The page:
Today at Colorado State is Transgender Day of Remembrance. The Pride Resource Center will host a reception at 5:30 pm with the event beginning at 6:00 pm. This event will be a time for “honoring, recognition, and remembrance.”

In light of this vigil and Native American Heritage Month, it’s important to talk about a person who has given a voice and created a dialogue for Native American and Cherokee transgendered persons, also known as Two-Spirited.

Cherokee author, poet, scholar and activist Qwo-Li Driskill is a Colorado native, earning their bachelor’s degree from the University of Northern Colorado. Following that, they went on to receive their M.A. from Anitoch University Seattle and a Ph.D in Rhetoric and Writing from Michigan State University.

Image credit: Andy Cripe | Corvallis Gazette-Times

Currently, Driskill teaches Women, Gender and Sexuality Studies at Oregon State University.

Driskill has published numerous essays, pieces of creative writing, and two books. The book Asegi Stories: Cherokee Queer and Two-Spirit Memory was published in 2016. In this book, Driskill paints a picture of Two-Spirited persons, going back to early colonial and Cherokee history to better understand the way Native Americans viewed gender and sex before colonization.

As Driskill’s book explains, “In Cherokee, Asegi udanto refers to people who either fall outside of men’s and women’s roles, or who mix men’s and women’s role.” Ultimately, Driskill’s goal is a “re-storying in the present” through a “retelling and imagining of stories that restores and continues cultural memories.”

Before the colonization of the western world, Cherokee and other Native American cultures did not identify gender on the binary recognized by western culture as man and woman. This “term ‘Two-Spirit’ is a contemporary term being used in Native communities to describe someone whose gender exists outside of colonial logic…[and] references Indigenous traditions for people who don’t fit into rigid gender categories.”  

In Driskill’s book, we learn that before 1868 “the concepts of ‘heterosexuality’ and ‘homosexuality’ did not exist” and they were terms created by Karoly Maria Kertbeny. In short, these concepts “are recent European and colonial inventions” that we cannot impose upon different cultures, especially colonized Native Americans.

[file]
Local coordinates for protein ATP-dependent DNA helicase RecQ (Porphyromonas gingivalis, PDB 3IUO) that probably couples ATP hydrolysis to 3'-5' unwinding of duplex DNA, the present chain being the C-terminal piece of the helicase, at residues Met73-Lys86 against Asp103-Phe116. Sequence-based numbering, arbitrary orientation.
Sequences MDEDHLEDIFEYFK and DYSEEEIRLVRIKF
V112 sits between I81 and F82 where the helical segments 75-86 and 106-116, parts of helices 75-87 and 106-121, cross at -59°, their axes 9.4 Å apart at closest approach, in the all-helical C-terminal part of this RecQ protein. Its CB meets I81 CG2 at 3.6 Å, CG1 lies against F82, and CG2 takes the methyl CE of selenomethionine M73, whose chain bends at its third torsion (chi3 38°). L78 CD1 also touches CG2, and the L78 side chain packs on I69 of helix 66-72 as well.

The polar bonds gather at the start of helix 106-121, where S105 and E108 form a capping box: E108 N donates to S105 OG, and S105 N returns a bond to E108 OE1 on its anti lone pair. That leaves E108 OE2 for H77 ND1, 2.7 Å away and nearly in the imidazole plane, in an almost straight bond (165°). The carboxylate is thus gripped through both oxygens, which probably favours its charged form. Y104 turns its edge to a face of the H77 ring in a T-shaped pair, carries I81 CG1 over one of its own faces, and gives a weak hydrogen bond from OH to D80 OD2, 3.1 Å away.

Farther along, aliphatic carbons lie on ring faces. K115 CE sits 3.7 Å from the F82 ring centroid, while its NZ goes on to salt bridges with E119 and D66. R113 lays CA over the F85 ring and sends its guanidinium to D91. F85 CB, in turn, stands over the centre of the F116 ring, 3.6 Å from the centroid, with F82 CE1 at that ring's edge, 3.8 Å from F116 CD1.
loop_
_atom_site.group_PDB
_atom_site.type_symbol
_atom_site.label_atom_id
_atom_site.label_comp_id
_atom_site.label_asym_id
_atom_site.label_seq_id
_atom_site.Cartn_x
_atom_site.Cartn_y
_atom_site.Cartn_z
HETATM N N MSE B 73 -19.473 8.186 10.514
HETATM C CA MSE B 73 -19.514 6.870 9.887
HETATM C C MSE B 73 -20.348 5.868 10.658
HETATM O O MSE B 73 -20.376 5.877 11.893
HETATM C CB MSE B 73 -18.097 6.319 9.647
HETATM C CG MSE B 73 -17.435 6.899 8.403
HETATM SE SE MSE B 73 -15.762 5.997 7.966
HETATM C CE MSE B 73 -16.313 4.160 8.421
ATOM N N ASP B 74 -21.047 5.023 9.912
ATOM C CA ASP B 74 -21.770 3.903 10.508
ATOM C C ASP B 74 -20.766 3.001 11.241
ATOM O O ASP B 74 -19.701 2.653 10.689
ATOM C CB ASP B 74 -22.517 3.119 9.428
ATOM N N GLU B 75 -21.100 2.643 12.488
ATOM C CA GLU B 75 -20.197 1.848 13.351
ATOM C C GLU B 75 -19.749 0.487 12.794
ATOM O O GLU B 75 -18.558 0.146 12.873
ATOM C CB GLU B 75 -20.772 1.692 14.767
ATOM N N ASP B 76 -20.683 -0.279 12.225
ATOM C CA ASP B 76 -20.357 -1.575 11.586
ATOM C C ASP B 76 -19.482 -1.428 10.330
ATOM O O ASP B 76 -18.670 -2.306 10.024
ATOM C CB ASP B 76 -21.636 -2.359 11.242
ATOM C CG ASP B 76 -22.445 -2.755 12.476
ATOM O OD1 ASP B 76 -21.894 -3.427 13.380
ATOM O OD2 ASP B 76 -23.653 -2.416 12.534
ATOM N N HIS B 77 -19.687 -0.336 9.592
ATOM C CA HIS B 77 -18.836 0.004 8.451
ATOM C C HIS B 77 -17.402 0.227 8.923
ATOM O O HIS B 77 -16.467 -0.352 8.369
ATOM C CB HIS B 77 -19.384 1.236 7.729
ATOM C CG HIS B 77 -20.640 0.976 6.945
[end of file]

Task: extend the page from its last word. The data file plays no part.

Since the publication of Asegi Stories, Driskill has added new approaches and language to queer studies conversations, providing a space that fits Cherokee and Native American persons. By reading through colonial texts, Driskill helps us understand the colonial lens imposed on the Native Americans, and how that has shifted sex and gender identity for many Two-Spirited persons.

Driskill’s careful interweaving of Cherokee and colonial perspectives provide Two-Spirited persons a re-written history. Now, those people struggling inside the western binary and gender constructs can return to their cultural beliefs, and learn how to re-interpret their identity in light of those cultural traditions.


Video: Interview with Qwo-Li Driskill

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Image credit: Christopher Felver

Paula Gunn Allen grew up in the 1940s in Cubero, New Mexico, right outside the Laguna Pueblo reservation. Despite mixed heritage (Lebanese-American, Laguna, Sioux, and Scottish), Allen identified most closely with the Laguna Pueblo culture which she grew up in.

Allen initially left college to get married, but after two children and a divorce returned to earn her B.A. in 1966 and then M.F.A. in 1968 from the University of Oregon. By the time she had graduated with her P.h.D. from the University of New Mexico, Allen had published her first book of poetry, The Blind Lion (1974).

Allen’s work is often centered around the intersection of feminism and Native American life. She compiled several anthologies on similar topics, such as Spider Woman’s Granddaughters: Traditional Tales & Contemporary Writing by Native American Women (1989) and Song of the Turtle: American Indian Literature, 1974-1994 (1996). She was also a scholar,
breaking ground in the topic of Western patriarchal societies as they affect the view of Native American life. She published The Sacred Hoop: Recovering the Feminine in American Indian Traditions in 1986, effectively introducing the topic to scholars in America and prompting similar arguments from her fellow Native American feminists.